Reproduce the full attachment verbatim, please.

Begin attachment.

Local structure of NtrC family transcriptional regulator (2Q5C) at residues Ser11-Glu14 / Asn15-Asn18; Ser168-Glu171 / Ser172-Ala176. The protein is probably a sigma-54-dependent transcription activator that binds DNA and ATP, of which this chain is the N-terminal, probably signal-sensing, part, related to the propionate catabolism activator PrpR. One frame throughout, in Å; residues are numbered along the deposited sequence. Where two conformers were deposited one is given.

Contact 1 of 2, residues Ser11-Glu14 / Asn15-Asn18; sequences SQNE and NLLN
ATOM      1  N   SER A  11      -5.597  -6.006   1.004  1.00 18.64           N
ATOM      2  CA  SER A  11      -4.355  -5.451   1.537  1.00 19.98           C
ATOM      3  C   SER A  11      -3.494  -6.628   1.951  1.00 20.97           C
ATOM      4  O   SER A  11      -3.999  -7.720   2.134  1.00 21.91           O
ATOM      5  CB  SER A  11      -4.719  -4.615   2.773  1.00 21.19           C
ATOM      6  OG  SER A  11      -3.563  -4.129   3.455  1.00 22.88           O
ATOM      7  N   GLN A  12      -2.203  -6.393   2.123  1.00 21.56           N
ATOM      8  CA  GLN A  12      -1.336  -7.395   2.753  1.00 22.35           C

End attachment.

Local structure of NtrC family transcriptional regulator (2Q5C) at residues Ser11-Glu14 / Asn15-Asn18; Ser168-Glu171 / Ser172-Ala176. The protein is probably a sigma-54-dependent transcription activator that binds DNA and ATP, of which this chain is the N-terminal, probably signal-sensing, part, related to the propionate catabolism activator PrpR. One frame throughout, in Å; residues are numbered along the deposited sequence. Where two conformers were deposited one is given.

Contact 1 of 2, residues Ser11-Glu14 / Asn15-Asn18; sequences SQNE and NLLN
ATOM      1  N   SER A  11      -5.597  -6.006   1.004  1.00 18.64           N
ATOM      2  CA  SER A  11      -4.355  -5.451   1.537  1.00 19.98           C
ATOM      3  C   SER A  11      -3.494  -6.628   1.951  1.00 20.97           C
ATOM      4  O   SER A  11      -3.999  -7.720   2.134  1.00 21.91           O
ATOM      5  CB  SER A  11      -4.719  -4.615   2.773  1.00 21.19           C
ATOM      6  OG  SER A  11      -3.563  -4.129   3.455  1.00 22.88           O
ATOM      7  N   GLN A  12      -2.203  -6.393   2.123  1.00 21.56           N
ATOM      8  CA  GLN A  12      -1.336  -7.395   2.753  1.00 22.35           C